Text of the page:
Floating lanterns on a warm moonlit night

Toro Nagashi at Shinobazu Pond in Asakusa

The toro nagashi ceremony has been performed in Asakusa every year since 1946, just after the end of WWII. That year, people began to light lanterns to pray for lasting peace when they sent the spirits of loved ones who died in the war back to the afterlife at the end of O-bon.

Candle-lit lanterns floating across a pond on a warm moonlit night? Yes, please! This toro nagashi ceremony is held at the temple that sits on an island in Tokyo’s Shinobazu Pond. It signals the end of annual O-bon festivities—the three days in summer when the spirits of ancestors come back to check on the living.

The temple where it’s held sits on an island in the middle of the Shinobazu Pond in Asakusa, amid a sea of lotus flowers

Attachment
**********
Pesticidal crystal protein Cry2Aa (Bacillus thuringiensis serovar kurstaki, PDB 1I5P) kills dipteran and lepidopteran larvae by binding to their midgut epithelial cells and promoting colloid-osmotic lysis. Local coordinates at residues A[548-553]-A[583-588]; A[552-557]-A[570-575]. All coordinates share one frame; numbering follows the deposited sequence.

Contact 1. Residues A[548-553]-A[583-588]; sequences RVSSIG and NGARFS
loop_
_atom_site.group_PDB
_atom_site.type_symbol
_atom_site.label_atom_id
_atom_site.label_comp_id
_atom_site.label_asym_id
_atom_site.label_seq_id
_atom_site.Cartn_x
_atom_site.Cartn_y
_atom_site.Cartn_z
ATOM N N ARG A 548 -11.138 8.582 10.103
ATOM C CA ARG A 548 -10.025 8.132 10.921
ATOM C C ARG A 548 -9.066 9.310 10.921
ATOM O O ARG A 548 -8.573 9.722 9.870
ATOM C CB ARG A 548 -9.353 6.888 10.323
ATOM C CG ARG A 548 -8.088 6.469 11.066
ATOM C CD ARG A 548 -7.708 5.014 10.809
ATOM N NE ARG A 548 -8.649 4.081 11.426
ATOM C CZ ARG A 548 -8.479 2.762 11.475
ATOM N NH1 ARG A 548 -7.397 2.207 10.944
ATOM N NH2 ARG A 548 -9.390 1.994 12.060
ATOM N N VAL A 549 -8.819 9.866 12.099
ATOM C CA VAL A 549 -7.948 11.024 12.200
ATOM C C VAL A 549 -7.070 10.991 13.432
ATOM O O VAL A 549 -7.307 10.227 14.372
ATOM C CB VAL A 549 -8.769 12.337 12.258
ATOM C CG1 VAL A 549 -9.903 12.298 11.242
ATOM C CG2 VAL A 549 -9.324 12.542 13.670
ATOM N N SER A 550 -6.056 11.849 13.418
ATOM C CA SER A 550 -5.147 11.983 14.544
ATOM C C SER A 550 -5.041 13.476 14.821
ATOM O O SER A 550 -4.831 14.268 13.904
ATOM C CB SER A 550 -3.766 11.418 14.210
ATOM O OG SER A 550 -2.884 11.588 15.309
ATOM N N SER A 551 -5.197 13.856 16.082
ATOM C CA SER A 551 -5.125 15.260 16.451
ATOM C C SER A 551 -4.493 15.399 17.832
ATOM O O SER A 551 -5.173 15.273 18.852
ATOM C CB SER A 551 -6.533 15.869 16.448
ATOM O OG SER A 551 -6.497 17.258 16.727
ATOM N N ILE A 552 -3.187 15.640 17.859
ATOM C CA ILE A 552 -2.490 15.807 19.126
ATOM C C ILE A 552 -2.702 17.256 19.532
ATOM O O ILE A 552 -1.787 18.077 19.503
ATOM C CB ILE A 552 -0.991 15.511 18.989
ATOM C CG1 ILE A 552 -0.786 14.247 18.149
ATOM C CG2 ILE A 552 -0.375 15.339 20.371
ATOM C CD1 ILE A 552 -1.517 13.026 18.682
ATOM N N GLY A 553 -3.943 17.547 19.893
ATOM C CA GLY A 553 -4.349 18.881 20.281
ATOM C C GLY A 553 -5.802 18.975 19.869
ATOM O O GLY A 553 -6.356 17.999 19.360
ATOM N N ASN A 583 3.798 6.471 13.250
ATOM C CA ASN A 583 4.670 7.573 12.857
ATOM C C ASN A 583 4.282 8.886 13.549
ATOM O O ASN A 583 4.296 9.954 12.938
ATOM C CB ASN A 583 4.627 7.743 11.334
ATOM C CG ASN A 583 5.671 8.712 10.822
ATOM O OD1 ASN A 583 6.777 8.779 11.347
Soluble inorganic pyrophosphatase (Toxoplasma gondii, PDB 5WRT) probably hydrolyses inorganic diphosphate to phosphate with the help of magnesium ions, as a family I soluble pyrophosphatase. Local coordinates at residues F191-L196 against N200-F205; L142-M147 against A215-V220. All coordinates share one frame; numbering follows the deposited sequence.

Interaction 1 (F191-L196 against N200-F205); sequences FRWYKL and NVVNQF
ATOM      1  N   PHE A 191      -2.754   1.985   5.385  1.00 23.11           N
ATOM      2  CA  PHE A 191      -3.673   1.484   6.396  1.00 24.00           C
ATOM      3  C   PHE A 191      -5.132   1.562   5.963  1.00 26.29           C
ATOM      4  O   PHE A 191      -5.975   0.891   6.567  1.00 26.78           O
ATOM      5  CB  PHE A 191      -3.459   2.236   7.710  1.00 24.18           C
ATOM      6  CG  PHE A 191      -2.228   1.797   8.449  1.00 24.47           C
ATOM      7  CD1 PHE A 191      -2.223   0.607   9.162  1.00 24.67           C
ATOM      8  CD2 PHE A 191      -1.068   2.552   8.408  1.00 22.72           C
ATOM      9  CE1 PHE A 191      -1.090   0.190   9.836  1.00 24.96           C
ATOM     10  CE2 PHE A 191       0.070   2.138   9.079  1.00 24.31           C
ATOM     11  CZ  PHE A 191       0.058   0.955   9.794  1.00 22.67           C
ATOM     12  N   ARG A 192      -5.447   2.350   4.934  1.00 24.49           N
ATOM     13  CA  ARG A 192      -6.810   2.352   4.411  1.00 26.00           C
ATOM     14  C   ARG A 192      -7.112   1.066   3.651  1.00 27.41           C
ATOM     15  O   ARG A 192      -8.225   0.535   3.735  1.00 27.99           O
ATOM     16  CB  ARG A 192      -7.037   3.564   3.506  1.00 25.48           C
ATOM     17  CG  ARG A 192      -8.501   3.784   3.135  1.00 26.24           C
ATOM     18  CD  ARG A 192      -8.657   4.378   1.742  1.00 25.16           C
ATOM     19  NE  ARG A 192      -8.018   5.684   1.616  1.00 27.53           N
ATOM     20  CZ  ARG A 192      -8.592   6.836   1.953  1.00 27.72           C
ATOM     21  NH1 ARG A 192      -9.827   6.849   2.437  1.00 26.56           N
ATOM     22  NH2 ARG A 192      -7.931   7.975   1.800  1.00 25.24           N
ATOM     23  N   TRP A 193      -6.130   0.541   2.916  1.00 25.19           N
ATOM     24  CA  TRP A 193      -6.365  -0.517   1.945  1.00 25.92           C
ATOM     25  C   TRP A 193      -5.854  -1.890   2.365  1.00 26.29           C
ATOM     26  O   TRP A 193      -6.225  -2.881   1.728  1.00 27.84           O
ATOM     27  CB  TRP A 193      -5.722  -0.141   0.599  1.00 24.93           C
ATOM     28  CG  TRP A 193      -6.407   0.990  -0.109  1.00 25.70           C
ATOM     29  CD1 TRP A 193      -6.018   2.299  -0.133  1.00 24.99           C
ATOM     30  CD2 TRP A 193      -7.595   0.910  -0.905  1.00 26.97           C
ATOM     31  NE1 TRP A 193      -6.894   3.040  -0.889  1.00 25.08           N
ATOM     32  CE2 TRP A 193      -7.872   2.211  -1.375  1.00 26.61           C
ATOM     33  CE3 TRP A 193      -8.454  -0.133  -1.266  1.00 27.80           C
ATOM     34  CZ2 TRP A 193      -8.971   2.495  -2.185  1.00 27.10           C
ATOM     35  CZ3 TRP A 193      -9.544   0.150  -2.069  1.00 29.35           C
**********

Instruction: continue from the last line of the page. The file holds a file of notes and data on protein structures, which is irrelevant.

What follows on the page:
As dusk falls, a procession of flute-playing priests makes their way to the temple
After the requisite amount of sutra-chanting and a short Buddhist ceremony, they solemnly make their way to the water with the first lighted lanterns
Soon, rafts of lanterns are launched from the far side of the water, sailed along by the evening breeze
They spread out as they pass before the lighted temple…
…and the blazing torch at the center of the pond
The candles stayed lit just about the same amount of time it took them to cross the wide pond, winking out as they reached the far shore

There are many toro nagashi ceremonies around Japan in mid-August. This one at the Shinobazu Pond is the earliest one in Tokyo, but the biggest one happens a little later, where anyone can buy a lantern for ¥1500 and launch it into the Sumida River at the Sumida River Park.

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Jonelle Patrick writes mystery novels set in Tokyo, and blogs at Only In Japan and The Tokyo Guide I Wish I’d Had

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